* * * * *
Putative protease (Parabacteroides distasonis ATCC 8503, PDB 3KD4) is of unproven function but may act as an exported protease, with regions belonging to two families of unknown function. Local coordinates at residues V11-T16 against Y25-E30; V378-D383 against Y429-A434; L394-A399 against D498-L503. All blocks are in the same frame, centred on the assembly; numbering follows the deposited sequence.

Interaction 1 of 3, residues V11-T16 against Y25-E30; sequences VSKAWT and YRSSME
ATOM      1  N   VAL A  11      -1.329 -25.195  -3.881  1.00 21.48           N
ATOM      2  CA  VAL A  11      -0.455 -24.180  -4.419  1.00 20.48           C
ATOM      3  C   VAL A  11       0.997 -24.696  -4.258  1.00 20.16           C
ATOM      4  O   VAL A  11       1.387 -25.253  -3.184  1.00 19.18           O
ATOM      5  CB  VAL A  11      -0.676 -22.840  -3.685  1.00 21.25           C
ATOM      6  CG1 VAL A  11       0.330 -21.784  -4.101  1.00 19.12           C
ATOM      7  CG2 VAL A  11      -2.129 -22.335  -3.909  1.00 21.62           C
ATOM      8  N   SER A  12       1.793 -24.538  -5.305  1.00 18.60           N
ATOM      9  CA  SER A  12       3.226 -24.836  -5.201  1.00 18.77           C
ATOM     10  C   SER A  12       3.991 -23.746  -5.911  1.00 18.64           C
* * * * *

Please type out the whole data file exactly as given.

Putative protease (Parabacteroides distasonis ATCC 8503, PDB 3KD4) is of unproven function but may act as an exported protease, with regions belonging to two families of unknown function. Local coordinates at residues V11-T16 against Y25-E30; V378-D383 against Y429-A434; L394-A399 against D498-L503. All blocks are in the same frame, centred on the assembly; numbering follows the deposited sequence.

Interaction 1 of 3, residues V11-T16 against Y25-E30; sequences VSKAWT and YRSSME
ATOM      1  N   VAL A  11      -1.329 -25.195  -3.881  1.00 21.48           N
ATOM      2  CA  VAL A  11      -0.455 -24.180  -4.419  1.00 20.48           C
ATOM      3  C   VAL A  11       0.997 -24.696  -4.258  1.00 20.16           C
ATOM      4  O   VAL A  11       1.387 -25.253  -3.184  1.00 19.18           O
ATOM      5  CB  VAL A  11      -0.676 -22.840  -3.685  1.00 21.25           C
ATOM      6  CG1 VAL A  11       0.330 -21.784  -4.101  1.00 19.12           C
ATOM      7  CG2 VAL A  11      -2.129 -22.335  -3.909  1.00 21.62           C
ATOM      8  N   SER A  12       1.793 -24.538  -5.305  1.00 18.60           N
ATOM      9  CA  SER A  12       3.226 -24.836  -5.201  1.00 18.77           C
ATOM     10  C   SER A  12       3.991 -23.746  -5.911  1.00 18.64           C